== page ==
It has been said that the family members behave despicably during Monique’s death. I don't see that so much as family members coping in their rough and ready ways with the death of a woman who was a lover to one, a mother to another. There are no rules for such times, and given that it is a situation that most people only face a very few times in their life, each time, and each death is different. How does one deal with the indignity of death?

Nathalie’s non-committal blankness when told by Philippe that her mother-in-law has only a few months left is honest – there’s that word again. People generally do not know how to react to news of impending death. As much as anything, her reaction – which is not ‘so what’ or ‘why should I care’ but a refusal to fake emotion for the sake of it, sets the tone of the film early on. She will be on hand for support, but this is a woman who has never cared much for her, so she will remain at a distance.

In one lengthy scene – I was going to call it a ‘central’ scene but this would be to wrongly characterise it;  all of these Pialat films progress in a continual, urgent present, in which no one scene takes precedence over another – Monique, her pallor increasingly deathly, lies in bed, the bedside lamp shaded with the local newspaper, while her husband and son, wander to and from the room, both listening to the sound of her laboured breath, breath that sounds like distant waves on a shingle beach. They need something to do, a way to be helpful, but apart from covering up a shoulder, they are impotent. ‘In the cinema, one has every right, except that of being an imposter.’ said Pialat in a 1973 interview. Remarkably, even in such scenes as this, one doesn’t feel like an imposter.

As with Nous ne Vieillirons pas Ensemble, the colour scheme of La Gueule Ouverte appears offhand, but is actually precise. The film’s opening titles are printed in a sickly yellow that seems leached of vitality, with the colour recurring throughout the film on nightgowns, dresses, walls and window frames. indeed, the film’s palette is suffused with the muted, pastel tones of interior colours, and shaded rooms; there is nothing brash here. Indeed, it’s only with the small-talk about geraniums and red petunias after the funeral that a splash of virtual colour comes in, but even this is tainted by the context of avoidance and the presence of the desolate Monsieur Roger at the table.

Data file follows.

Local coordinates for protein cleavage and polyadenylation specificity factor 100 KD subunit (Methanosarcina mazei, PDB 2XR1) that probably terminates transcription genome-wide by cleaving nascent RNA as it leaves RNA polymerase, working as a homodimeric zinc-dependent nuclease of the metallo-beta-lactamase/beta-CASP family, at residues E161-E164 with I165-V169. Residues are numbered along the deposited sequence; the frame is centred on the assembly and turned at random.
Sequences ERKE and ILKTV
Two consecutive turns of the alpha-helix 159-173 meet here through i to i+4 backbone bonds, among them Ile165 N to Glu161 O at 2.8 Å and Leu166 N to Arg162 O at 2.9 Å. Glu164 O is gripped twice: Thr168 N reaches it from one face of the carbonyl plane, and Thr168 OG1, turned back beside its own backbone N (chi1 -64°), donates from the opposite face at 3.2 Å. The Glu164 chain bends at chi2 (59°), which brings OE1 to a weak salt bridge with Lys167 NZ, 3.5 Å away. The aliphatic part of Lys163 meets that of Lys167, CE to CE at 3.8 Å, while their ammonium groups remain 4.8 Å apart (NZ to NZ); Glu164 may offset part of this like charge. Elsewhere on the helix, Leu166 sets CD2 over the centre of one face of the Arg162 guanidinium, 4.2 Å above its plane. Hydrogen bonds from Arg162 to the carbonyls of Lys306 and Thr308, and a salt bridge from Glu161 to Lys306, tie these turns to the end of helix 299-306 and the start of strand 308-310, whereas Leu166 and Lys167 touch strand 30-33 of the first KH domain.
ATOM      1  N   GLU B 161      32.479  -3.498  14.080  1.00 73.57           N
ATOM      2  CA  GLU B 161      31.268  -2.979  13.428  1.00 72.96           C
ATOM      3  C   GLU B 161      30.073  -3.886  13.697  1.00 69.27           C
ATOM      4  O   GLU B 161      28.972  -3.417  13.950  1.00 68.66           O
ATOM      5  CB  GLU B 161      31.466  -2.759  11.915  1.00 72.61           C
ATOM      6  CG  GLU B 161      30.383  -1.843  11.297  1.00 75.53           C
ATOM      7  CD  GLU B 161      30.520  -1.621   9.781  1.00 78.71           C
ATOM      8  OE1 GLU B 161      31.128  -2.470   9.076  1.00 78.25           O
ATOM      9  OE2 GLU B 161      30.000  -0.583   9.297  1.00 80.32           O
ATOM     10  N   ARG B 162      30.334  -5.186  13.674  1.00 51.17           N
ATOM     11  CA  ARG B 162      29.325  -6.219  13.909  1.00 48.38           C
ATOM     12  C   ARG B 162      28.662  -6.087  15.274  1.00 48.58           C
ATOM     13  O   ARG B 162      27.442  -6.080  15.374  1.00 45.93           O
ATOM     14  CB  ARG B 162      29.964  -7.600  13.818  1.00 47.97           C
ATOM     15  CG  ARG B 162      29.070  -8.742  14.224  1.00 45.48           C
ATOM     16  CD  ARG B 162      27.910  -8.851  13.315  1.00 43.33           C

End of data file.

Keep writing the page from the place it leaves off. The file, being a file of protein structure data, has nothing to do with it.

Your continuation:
After watching the film, details stayed in my mind. I recognised the combination of the forbidden and the futile in Philippe, as he looks through his mother’s personal possessions, object that no longer animate a person’s life, leafing through photographs in a chest of drawers while she lies motionless and unaware nearby. I found myself wishing that Philippe had held his mother’s hand that was just waiting to be touched at the kitchen table in an early scene, but grateful for the tenderness that Roger shows as he rubs her feet. It is a film that makes us keenly aware of such opportunities, both missed and taken, in our own lives. After watching it, and Nous ne Vieillirons pas Ensemble, you can’t help but approach people with a little more understanding, and with ready judgements held in reserve.